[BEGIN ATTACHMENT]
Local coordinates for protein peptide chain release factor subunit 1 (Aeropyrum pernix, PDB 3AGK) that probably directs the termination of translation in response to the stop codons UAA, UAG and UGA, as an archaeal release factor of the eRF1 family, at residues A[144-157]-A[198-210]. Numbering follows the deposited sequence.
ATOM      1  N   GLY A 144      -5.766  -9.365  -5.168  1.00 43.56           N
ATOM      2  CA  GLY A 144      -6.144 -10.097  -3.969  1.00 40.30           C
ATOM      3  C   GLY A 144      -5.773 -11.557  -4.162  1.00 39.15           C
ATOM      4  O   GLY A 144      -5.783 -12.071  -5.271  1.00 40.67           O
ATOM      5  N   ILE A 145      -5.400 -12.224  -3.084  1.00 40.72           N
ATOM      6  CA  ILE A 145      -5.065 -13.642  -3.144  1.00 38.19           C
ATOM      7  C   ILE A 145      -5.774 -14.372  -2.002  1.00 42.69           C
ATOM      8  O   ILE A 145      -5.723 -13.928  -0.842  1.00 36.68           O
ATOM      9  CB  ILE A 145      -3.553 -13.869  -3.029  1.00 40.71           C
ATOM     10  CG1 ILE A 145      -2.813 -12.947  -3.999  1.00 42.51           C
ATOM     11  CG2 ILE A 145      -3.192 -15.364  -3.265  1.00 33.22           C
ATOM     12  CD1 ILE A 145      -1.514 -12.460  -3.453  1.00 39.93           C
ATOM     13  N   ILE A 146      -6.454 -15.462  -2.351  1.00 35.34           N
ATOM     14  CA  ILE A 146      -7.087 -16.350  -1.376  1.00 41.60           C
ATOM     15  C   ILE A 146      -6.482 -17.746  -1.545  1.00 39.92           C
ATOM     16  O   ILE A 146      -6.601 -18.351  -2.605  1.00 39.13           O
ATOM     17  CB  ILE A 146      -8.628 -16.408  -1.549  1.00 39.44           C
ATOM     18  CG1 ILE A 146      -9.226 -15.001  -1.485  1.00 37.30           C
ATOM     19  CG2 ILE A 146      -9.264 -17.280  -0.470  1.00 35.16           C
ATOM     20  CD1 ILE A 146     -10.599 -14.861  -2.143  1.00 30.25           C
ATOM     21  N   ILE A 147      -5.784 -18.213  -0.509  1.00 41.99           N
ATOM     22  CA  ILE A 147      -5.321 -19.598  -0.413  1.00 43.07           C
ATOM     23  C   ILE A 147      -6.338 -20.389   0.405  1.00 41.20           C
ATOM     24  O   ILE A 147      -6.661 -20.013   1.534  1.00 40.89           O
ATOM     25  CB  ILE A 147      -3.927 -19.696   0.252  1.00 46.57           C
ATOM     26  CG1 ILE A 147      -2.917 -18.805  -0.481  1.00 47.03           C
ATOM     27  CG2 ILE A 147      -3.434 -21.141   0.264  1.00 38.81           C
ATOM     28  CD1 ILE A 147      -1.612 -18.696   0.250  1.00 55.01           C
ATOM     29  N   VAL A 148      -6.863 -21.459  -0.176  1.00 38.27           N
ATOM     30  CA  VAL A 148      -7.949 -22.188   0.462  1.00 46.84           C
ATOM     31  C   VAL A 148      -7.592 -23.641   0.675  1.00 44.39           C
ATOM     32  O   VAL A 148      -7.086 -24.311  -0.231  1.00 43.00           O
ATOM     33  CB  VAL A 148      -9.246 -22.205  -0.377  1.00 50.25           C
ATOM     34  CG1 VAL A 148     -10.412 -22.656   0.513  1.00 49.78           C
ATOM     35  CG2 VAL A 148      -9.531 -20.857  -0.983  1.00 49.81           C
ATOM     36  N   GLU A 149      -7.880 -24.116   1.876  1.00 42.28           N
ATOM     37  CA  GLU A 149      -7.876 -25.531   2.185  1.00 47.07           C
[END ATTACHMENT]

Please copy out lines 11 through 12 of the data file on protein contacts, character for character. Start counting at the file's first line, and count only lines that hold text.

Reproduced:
ATOM     10  CG1 ILE A 145      -2.813 -12.947  -3.999  1.00 42.51           C
ATOM     11  CG2 ILE A 145      -3.192 -15.364  -3.265  1.00 33.22           C